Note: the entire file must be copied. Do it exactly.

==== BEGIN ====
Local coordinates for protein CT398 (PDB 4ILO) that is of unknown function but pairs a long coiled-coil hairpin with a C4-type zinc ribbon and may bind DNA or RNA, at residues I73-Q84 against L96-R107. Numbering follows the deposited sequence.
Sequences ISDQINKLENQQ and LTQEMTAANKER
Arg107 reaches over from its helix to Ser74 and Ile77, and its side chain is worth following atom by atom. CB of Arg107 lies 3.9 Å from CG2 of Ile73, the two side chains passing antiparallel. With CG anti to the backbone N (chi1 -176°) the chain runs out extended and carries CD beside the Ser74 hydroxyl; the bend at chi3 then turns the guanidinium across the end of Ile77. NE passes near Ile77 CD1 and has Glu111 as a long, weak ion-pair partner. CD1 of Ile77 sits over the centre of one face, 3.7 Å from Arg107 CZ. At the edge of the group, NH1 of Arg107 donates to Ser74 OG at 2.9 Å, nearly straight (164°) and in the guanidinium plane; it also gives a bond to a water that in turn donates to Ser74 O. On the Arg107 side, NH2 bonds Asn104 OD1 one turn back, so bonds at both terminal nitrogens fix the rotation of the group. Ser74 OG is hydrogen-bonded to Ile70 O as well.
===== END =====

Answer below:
Local coordinates for protein CT398 (PDB 4ILO) that is of unknown function but pairs a long coiled-coil hairpin with a C4-type zinc ribbon and may bind DNA or RNA, at residues I73-Q84 against L96-R107. Numbering follows the deposited sequence.
Sequences ISDQINKLENQQ and LTQEMTAANKER
Arg107 reaches over from its helix to Ser74 and Ile77, and its side chain is worth following atom by atom. CB of Arg107 lies 3.9 Å from CG2 of Ile73, the two side chains passing antiparallel. With CG anti to the backbone N (chi1 -176°) the chain runs out extended and carries CD beside the Ser74 hydroxyl; the bend at chi3 then turns the guanidinium across the end of Ile77. NE passes near Ile77 CD1 and has Glu111 as a long, weak ion-pair partner. CD1 of Ile77 sits over the centre of one face, 3.7 Å from Arg107 CZ. At the edge of the group, NH1 of Arg107 donates to Ser74 OG at 2.9 Å, nearly straight (164°) and in the guanidinium plane; it also gives a bond to a water that in turn donates to Ser74 O. On the Arg107 side, NH2 bonds Asn104 OD1 one turn back, so bonds at both terminal nitrogens fix the rotation of the group. Ser74 OG is hydrogen-bonded to Ile70 O as well.